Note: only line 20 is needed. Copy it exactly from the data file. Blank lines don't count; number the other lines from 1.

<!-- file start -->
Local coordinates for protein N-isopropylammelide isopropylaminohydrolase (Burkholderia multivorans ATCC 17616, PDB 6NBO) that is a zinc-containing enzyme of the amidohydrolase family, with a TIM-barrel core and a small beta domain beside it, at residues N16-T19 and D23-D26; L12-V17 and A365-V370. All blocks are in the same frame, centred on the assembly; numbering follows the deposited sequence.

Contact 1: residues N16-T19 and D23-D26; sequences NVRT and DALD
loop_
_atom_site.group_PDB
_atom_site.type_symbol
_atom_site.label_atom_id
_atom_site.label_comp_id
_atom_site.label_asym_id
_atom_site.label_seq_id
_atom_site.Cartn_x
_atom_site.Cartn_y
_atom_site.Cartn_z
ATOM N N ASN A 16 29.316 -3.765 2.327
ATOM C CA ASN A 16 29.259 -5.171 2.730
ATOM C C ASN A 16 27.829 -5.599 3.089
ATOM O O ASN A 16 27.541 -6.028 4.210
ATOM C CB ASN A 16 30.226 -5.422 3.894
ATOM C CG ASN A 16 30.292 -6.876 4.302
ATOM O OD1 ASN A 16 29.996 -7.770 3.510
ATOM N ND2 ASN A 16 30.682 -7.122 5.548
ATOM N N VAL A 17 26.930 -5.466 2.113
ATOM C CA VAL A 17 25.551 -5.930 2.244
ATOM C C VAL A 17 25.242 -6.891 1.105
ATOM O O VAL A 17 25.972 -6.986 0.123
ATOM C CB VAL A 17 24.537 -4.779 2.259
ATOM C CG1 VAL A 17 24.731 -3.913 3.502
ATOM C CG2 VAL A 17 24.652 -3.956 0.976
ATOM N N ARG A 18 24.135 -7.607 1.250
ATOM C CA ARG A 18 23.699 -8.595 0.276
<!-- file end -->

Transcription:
ATOM N ND2 ASN A 16 30.682 -7.122 5.548